Dentistry in the 21st Century
Stem cells can be identified in the stroma (connective tissue) of most tissues and organs. These cells provide a source of cells that become activated upon tissue damage to generate differentiated cell types that promote tissue repair. Specific targeting of these resident stem cells has become a major goal for regenerative therapies.
Using the mammalian tooth as an easily accessible model organ, we have developed a novel drug treatment (ReDent) that activates resident stem cells in the tooth pulp to differentiate into the specialised cell type (odontoblasts) that produce reparative dentine. ReDent thus promotes self-repair of teeth following caries removal. ReDent is anticipated to be in clinical trials in the next 12 months. These same principles are also being applied to the development of stem cell-based treatments for periodontal disease.
Teeth are currently replaced using dental implants or prostheses (false teeth). The ultimate goal of regenerative dentistry is to use bioengineering approaches to develop a method that allows a complete new functional tooth to grow in the mouth. The basic proof-of-principle showing this is possible was established several years ago. Our latest progress in this area will be presented and the remaining obstacles discussed.
Professor Paul Sharpe, King's College London, Head of the Centre for Craniofacial & Regenerative Biology, Dickinson Professor of Craniofacial Biology.
Professor Sharpe was recruited in 1991 to his present Chair at the Dental Institute of Guy’s Hospital (later to merge with King's College London), where he established a new basic research department, the Department of Craniofacial Development and Stem Cell Biology. The department, of which he remains head, now consists of 17 academic research groups with over 100 research staff and in 2017 was awarded Centre of Excellence status: Centre for Craniofacial and Regenerative Biology.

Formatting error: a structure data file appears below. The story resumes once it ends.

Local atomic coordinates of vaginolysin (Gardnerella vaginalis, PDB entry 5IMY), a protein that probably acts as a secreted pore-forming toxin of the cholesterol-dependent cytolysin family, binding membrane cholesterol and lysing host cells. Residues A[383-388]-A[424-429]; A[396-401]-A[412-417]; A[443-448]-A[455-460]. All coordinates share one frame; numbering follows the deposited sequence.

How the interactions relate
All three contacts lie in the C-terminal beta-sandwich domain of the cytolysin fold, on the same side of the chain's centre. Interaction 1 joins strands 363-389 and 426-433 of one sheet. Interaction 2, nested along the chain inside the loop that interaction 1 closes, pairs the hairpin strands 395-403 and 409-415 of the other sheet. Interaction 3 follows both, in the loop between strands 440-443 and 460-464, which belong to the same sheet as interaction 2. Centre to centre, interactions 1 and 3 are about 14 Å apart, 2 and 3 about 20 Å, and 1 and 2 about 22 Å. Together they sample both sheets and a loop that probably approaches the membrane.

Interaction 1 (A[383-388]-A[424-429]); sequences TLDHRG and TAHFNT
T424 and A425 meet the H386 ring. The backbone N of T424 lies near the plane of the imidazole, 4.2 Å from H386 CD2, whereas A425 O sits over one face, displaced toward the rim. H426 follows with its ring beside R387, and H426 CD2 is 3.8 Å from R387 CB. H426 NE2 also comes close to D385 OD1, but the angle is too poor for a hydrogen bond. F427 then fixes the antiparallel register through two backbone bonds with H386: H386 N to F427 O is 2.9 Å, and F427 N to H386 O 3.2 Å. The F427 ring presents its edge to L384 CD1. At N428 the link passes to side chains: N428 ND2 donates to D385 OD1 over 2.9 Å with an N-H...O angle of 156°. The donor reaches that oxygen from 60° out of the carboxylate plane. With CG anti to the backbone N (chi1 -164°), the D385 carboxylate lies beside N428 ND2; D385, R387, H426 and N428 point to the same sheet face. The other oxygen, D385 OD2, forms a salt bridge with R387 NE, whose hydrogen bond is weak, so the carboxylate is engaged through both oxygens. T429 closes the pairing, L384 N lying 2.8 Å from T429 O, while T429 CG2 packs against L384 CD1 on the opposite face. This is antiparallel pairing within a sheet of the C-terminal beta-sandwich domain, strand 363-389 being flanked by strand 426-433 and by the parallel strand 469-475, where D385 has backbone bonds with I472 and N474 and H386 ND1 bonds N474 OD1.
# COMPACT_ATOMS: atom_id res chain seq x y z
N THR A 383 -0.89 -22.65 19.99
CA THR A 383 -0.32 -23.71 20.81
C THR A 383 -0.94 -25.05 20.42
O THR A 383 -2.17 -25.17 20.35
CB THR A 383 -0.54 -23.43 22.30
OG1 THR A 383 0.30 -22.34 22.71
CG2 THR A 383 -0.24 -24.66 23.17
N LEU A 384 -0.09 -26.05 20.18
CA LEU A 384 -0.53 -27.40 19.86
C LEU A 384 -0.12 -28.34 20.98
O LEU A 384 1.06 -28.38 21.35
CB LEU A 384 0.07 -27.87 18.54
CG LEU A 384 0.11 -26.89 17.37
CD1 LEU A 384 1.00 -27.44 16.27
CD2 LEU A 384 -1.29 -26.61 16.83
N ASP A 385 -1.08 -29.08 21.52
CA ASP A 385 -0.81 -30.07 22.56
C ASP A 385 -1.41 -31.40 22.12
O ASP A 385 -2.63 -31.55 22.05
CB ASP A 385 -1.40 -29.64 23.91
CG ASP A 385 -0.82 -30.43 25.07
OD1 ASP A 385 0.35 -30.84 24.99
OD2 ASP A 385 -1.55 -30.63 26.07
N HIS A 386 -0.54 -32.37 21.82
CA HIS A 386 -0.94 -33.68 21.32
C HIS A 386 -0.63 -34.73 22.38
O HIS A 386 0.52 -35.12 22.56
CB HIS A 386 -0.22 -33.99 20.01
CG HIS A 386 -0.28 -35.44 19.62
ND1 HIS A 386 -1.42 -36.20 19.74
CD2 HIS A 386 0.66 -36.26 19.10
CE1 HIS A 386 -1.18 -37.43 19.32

His main research interests are the molecular control of tooth development, dental stem cell biology and tooth bioengineering. He has published over 300 research papers including articles in Nature, Science, PNAS and Cell press. He has supervised over 60 PhD students and currently receives funding from the NIHR, NIH (USA) and various dental companies. He serves on the editorial board of several journals.
In 2004 he was awarded the Craniofacial Biology Research Award by the International Association for Dental Research in recognition of his contribution to the understanding of how teeth develop. In 2006 and 2018 he received the William J. Gies award for best publication in Biomaterials and Bioengineering from the same organisation.
His current research focuses on understanding dental stem cell function and the development of stem cell-based approaches for new therapies in clinical dentistry. The first of these, a novel stem cell-based treatment for dental caries called ReDent, is anticipated to be in clinical trials in the next 12 months.
The lecture will be preceded by a short presentation from a CSAR PhD Award Winner.
Harnessing hibernation to treat dementia
Dr. Dhruv Panchal, Wellcome-MRC Institute of Metabolic Science, University of Cambridge
I gained my medical degree from Imperial College, London in 2011 where I also completed an intercalated BSc in neuroscience. I then continued my medical training in Oxford, Brisbane, and London, including the National Hospital for Neurology and Neurosurgery. I am currently a neurology registrar and a Wellcome Trust clinical fellow completing my PhD in the UK Dementia Research Institute at the University of Cambridge. My research interest is in understanding common mechanisms underlying neurodegeneration to try and find common treatments. I am currently researching the cold shock response; a conserved response by the brain when exposed to cold, which is protective in neurodegenerative mouse models. My goal is to continue in a career as a clinician scientist in the dementia field.